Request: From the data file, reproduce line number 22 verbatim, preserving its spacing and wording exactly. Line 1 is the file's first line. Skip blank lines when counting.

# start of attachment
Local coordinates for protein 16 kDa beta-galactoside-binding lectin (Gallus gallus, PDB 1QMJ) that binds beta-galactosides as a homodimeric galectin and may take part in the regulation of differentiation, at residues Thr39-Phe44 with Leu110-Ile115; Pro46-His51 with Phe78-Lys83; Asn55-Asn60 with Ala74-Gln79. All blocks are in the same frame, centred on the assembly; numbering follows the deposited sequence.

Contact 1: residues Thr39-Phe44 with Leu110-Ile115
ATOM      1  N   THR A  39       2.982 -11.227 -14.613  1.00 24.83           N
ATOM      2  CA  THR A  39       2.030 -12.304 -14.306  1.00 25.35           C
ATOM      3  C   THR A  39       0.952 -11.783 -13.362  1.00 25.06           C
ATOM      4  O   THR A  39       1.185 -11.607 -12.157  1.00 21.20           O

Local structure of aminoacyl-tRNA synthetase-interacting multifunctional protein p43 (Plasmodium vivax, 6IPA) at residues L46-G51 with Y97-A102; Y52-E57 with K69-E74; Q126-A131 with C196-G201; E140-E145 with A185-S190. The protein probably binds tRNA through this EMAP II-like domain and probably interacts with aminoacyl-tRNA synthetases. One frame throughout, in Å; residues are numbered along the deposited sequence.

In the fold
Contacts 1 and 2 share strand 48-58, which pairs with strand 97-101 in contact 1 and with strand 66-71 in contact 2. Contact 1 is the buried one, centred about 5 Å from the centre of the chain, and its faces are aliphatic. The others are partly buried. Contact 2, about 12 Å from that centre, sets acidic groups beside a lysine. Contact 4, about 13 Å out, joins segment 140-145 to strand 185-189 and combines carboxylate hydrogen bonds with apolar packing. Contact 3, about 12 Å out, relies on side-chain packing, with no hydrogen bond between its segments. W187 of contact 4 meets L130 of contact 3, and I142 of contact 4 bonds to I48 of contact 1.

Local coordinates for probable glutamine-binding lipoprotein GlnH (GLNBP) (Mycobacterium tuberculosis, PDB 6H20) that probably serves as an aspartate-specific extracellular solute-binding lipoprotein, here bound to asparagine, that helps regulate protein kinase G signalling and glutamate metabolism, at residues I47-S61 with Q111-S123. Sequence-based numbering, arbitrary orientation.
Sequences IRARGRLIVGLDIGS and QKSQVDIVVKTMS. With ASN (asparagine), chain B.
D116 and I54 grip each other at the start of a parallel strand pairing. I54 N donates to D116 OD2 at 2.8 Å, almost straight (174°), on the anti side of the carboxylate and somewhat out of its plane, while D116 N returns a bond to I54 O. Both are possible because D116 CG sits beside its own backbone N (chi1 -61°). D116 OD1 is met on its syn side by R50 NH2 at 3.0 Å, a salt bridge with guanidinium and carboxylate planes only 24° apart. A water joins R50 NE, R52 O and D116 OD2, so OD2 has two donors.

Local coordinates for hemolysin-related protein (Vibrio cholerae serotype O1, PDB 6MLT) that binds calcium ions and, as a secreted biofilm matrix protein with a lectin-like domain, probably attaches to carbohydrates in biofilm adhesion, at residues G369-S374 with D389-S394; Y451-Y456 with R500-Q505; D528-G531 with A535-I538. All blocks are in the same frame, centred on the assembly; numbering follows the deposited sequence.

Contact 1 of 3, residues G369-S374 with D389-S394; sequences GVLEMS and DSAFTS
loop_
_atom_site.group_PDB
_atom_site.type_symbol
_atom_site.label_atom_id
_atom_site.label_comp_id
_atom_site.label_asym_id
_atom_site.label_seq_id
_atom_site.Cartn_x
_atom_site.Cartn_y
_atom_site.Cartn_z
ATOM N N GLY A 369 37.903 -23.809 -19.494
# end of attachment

_atom_site.Cartn_x